Visitors that are drinking in patient rooms......What do I do? Visitors that are drinking in patient rooms......What do I do? | allnurses

Visitors that are drinking in patient rooms......What do I do?

  1. 0 Recently we had a patient who was not expected to live more than a few days, and she was actually dying from cirrhosis of the liver, brought on from years of alcohol abuse. Her visitors actually brought alcohol to the room and were drinking, acting out loudly and causing a huge commotion during visiting hours while other families were also having visitors. So, what would you do?
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  2. 19 Comments

  3. Visit  lisajtrn profile page
    #1 4
    Would have had them escorted out by security. Sad that this would have to happen to the visitors of a dying patient but this behaviour would not be tolerated.
  4. Visit  NicuGal profile page
    #2 0
    Same, security would have been called.
  5. Visit  Carpediem1012 profile page
    #3 1
    Umm, kick their butts out?
  6. Visit  pookyp profile page
    #4 1
    Ummm kick them out? I can't believe this was even posted. Lol this is common sense.
  7. Visit  ktwlpn profile page
    #5 6
    It's really not that simple. Every one deals with end of life issues differently. Some family members gather quietly around the bed in a darkened room and speak in whispers,others throw open the curtains, blaze all the lights and sit and tell funny stories about the soon to be departed. In this case ETOH obviously is a major factor in the family's daily life. Why not have a drink to Aunt Sally? You have to draw the line when it encroaches on the comfort of others and honor the needs of the family and patient. Why wasn't she sent home with hospice of transferred out to the floor where she could have a private or semi private room? I would have advocated for that.
  8. Visit  Sun0408 profile page
    #6 2
    Call security and let them deal with it, let your NM know as well...
  9. Visit  loriangel14 profile page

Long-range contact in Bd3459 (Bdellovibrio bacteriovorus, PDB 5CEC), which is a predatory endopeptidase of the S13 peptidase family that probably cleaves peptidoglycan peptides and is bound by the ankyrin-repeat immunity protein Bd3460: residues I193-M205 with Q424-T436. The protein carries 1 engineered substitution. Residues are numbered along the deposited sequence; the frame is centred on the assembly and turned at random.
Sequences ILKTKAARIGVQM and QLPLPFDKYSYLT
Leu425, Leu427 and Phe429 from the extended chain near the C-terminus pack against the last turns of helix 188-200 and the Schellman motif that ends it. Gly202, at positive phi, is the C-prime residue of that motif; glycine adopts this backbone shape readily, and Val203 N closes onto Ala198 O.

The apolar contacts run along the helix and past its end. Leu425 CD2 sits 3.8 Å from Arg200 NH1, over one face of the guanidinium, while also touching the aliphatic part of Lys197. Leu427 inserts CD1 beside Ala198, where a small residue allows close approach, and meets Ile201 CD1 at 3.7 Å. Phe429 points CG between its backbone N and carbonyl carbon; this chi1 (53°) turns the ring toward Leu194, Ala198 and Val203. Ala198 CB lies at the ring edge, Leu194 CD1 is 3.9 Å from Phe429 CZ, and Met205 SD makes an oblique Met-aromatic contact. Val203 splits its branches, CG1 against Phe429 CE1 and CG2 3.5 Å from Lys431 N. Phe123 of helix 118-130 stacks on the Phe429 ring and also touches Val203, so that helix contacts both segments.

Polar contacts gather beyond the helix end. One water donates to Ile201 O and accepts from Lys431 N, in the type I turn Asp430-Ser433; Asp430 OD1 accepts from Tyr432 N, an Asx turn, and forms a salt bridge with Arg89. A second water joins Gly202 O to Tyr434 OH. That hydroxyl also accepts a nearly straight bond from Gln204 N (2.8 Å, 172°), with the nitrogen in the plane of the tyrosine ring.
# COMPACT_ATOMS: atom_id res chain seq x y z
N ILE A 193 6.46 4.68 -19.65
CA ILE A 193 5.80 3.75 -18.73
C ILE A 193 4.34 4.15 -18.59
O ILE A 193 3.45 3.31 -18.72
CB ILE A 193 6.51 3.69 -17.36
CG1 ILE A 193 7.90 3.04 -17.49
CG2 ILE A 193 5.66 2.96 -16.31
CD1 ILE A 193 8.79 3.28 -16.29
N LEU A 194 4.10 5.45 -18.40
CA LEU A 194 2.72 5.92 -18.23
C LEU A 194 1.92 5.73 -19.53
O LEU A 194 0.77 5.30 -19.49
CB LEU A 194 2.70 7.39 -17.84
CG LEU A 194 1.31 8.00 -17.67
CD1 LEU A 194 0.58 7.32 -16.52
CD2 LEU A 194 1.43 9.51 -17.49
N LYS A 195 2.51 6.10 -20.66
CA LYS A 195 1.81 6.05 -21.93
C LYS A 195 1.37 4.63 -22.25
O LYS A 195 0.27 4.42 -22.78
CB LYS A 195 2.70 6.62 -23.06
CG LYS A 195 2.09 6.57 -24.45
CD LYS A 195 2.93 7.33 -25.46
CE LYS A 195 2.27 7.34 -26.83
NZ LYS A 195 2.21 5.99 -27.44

#7 1
    I had this situation once. It was a mom dying from ETOH abuse and her kids who were in their 20s were drinking beer in her room. They weren't being disruptive so we left them alone.They didn't see the irony of having a few while she lay dying of alcoholism.
  10. Visit  serenidad2004 profile page
    #8 6
    Simple answer... ask them to refrain from drinking alcohol while in the hospital and remind them if they can't do that they will be asked to leave. If they're being loud and disruptive have security escort them out.
    While everyone deals with the illness or dying of a family member differently it is not appropriate. It isn't respectful of their family member other patients or the staff. I would imagine it could also be a liability for the hospital. What if one of them fell and hurt themselves?
  11. Visit  Esme12 profile page
    #9 5
    They cannot proceed to get drunk on hospital grounds and not everyone gets to go home on hospice.

    I would go up the chain of command....call your supervisor and let her know of the disruptive behavior. If someone is going to take a hit for the behavior let it be them...that is their job. If they are so disruptive and won't quiet down they can be requested to leave. It might be Saturday night and yes they can grieve their way but it is NOT a barroom and they cannot disturb an entire floor.

    They can be arrested for public intox which would be the supervisors call.
  12. Visit  CrazierThanYou profile page
    #10 0
    This is a no brainer. Call security.
  13. Visit  lamazeteacher profile page
    #11 0
    I was tempted at first, to go the "call security" route. That would have gotten them out of my hair.
    However that could lead then, to a "driving under the influence" citation (best case scenario); or worst case, there's an accident and someone also dies.....

    Hospitals need to have a crisis intervention plan for this, and a set procedure for best outcome. The dying patient's needs aren't for decorum in the room, or to have a hushed, reverential gathering of their clan. There is a need for consideration of others. ETOH is an illness, and other illnesses have a procedure called, "stay home if you're acutely ill".

    Since most people deny being very ill, a family member (who isn't "under the influence") needs to call a family friend to arrange to drive "partiers" home, separately for safety's sake. Tell them that the choice is a police escort to jail, or a friend who will take the drunks home. Use security for backup, if needed.
    Last edit by lamazeteacher on Aug 21, '13 : Reason: Clarity
  14. Visit  aTOMicTom profile page
    #12 3
    Quote from innocence13
    Recently we had a patient who was not expected to live more than a few days, and she was actually dying from cirrhosis of the liver, brought on from years of alcohol abuse. Her visitors actually brought alcohol to the room and were drinking, acting out loudly and causing a huge commotion during visiting hours while other families were also having visitors. So, what would you do?
    Does your facility charge a corkage fee? You might suggest that to the administration, as a revenue generator.


    But seriously, I'd ask them to stop and if they didn't, I'd call sek-yo-tay. Not so much for the letter-of-the-law ETOH violation, but because they were "causing a huge commotion". And to CYA.

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